Viral Pneumonia In Toddlers

Submitted by Jenifer on January 18, 2012

Pneumonia in children can be of different types, but bacterial pneumonia and viral pneumonia are the most common. Viral pneumonia in toddlers refers to an infection in a baby’s lungs, caused by a virus. Some of the viruses that are responsible for causing pneumonia in children are Respiratory Syncytial Virus (RSV), adenovirus and para-influenza virus. Viral pneumonia is usually less severe than bacterial pneumonia. However, viral pneumonia in toddlers can make them more susceptible to bacterial pneumonia too. In the beginning, the symptoms that are associated with viral pneumonia in infants could be quite similar to those of a common...

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...cold and therefore, they include sneezing, nasal congestion and coughing. However, after a while, the symptoms of viral pneumonia in babies tend to get worse and usually include wheezing, weakness, diarrhea, vomiting, loss in appetite and a severe cough.

In case you notice any of the symptoms of viral pneumonia in your toddler, it is important to visit a doctor as soon as possible, for a proper diagnosis, so that the treatment for this condition can begin as early as possible. First of all, the doctor may need to take a chest x-ray, some blood work and a sputum culture in order to identify the type of pneumonia the child is suffering from. Unlike bacterial pneumonia, viral pneumonia in toddlers does not need to be treated with antibiotics. Infants who suffer from viral pneumonia are usually treated using comfort measures, which mainly include the use of a humidifier in the room, suctioning the nose with a bulb to remove the nasal discharge and feeding them a lot of liquids.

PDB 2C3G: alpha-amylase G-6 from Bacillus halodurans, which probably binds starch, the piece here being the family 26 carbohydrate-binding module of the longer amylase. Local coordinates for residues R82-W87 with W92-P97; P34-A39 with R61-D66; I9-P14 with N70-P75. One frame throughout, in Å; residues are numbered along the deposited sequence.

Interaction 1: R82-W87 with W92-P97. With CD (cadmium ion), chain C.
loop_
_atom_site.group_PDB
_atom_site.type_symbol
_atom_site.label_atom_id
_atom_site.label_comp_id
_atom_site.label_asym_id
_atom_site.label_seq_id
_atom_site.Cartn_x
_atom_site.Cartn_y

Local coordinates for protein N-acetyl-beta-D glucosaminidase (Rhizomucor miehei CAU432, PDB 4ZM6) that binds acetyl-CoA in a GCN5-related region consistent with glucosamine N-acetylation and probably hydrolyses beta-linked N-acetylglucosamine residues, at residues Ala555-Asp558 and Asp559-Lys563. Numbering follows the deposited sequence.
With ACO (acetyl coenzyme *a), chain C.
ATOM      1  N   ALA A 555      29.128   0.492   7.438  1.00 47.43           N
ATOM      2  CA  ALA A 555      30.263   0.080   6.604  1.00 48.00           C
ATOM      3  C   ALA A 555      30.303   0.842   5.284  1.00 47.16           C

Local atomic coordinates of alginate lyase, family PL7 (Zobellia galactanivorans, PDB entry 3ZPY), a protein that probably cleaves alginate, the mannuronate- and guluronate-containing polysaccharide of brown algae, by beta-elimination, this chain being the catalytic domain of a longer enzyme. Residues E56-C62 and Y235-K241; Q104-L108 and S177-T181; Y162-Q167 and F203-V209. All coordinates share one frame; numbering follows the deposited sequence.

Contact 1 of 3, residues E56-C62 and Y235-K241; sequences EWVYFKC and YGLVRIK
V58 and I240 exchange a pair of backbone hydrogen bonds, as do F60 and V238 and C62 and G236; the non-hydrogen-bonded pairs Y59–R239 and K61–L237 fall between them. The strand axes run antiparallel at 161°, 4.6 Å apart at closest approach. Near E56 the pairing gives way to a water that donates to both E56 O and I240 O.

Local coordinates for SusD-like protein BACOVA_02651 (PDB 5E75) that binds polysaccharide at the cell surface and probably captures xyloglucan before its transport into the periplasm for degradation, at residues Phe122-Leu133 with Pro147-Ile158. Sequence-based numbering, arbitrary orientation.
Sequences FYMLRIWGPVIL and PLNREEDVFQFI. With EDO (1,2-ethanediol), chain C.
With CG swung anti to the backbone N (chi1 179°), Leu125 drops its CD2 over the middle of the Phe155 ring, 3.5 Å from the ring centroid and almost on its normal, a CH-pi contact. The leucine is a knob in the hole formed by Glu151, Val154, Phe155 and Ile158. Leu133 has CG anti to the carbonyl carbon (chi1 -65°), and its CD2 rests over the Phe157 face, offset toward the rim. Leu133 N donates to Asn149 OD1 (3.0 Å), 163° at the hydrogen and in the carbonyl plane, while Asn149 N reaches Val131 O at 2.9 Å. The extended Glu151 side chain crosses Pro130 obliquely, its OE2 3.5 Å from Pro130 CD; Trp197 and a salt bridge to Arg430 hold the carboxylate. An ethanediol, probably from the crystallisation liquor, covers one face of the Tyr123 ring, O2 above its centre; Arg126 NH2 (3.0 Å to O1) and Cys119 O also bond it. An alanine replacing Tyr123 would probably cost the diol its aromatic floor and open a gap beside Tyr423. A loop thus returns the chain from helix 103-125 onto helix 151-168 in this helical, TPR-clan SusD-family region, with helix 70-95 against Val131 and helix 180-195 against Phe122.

Viral pneumonia in toddlers can be quite contagious and usually spreads through mucus, saliva and nasal discharge as well. One infant can easily contract viral pneumonia from another, who is coughing or sneezing. Therefore, it is best to keep children away from any child who is suffering from pneumonia. Moreover, children who are suffering from the flu or a cold are highly susceptible to pneumonia and should be kept away from anybody who exhibits signs of a flu, cold, cough or other respiratory illnesses that may be contagious.

The signs and symptoms of viral pneumonia should never be ignored. All cases of viral pneumonia in toddlers should be closely monitored by a doctor, especially if the child is suffering from breathing problems, or if the child’s fingernails or lips turn bluish gray in color.

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